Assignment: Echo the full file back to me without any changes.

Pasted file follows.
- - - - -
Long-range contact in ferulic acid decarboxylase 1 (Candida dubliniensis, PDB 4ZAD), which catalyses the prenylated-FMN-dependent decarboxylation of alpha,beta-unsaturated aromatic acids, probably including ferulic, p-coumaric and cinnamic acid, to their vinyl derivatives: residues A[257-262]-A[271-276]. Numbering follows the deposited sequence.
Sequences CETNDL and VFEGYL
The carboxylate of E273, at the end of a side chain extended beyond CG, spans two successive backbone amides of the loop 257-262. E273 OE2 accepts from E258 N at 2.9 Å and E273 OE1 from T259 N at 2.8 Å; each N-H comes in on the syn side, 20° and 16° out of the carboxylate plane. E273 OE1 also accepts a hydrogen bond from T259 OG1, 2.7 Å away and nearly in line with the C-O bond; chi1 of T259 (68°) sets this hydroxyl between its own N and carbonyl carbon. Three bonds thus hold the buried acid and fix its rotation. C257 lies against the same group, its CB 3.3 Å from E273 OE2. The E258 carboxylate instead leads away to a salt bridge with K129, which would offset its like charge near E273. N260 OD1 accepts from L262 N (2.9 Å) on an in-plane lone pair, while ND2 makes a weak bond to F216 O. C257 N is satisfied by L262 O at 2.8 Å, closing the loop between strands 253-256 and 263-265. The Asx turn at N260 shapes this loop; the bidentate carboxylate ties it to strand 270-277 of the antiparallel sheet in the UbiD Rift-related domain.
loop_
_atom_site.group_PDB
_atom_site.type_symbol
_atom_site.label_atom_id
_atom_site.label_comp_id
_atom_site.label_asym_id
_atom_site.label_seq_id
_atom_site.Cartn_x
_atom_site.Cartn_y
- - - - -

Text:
Long-range contact in ferulic acid decarboxylase 1 (Candida dubliniensis, PDB 4ZAD), which catalyses the prenylated-FMN-dependent decarboxylation of alpha,beta-unsaturated aromatic acids, probably including ferulic, p-coumaric and cinnamic acid, to their vinyl derivatives: residues A[257-262]-A[271-276]. Numbering follows the deposited sequence.
Sequences CETNDL and VFEGYL
The carboxylate of E273, at the end of a side chain extended beyond CG, spans two successive backbone amides of the loop 257-262. E273 OE2 accepts from E258 N at 2.9 Å and E273 OE1 from T259 N at 2.8 Å; each N-H comes in on the syn side, 20° and 16° out of the carboxylate plane. E273 OE1 also accepts a hydrogen bond from T259 OG1, 2.7 Å away and nearly in line with the C-O bond; chi1 of T259 (68°) sets this hydroxyl between its own N and carbonyl carbon. Three bonds thus hold the buried acid and fix its rotation. C257 lies against the same group, its CB 3.3 Å from E273 OE2. The E258 carboxylate instead leads away to a salt bridge with K129, which would offset its like charge near E273. N260 OD1 accepts from L262 N (2.9 Å) on an in-plane lone pair, while ND2 makes a weak bond to F216 O. C257 N is satisfied by L262 O at 2.8 Å, closing the loop between strands 253-256 and 263-265. The Asx turn at N260 shapes this loop; the bidentate carboxylate ties it to strand 270-277 of the antiparallel sheet in the UbiD Rift-related domain.
loop_
_atom_site.group_PDB
_atom_site.type_symbol
_atom_site.label_atom_id
_atom_site.label_comp_id
_atom_site.label_asym_id
_atom_site.label_seq_id
_atom_site.Cartn_x
_atom_site.Cartn_y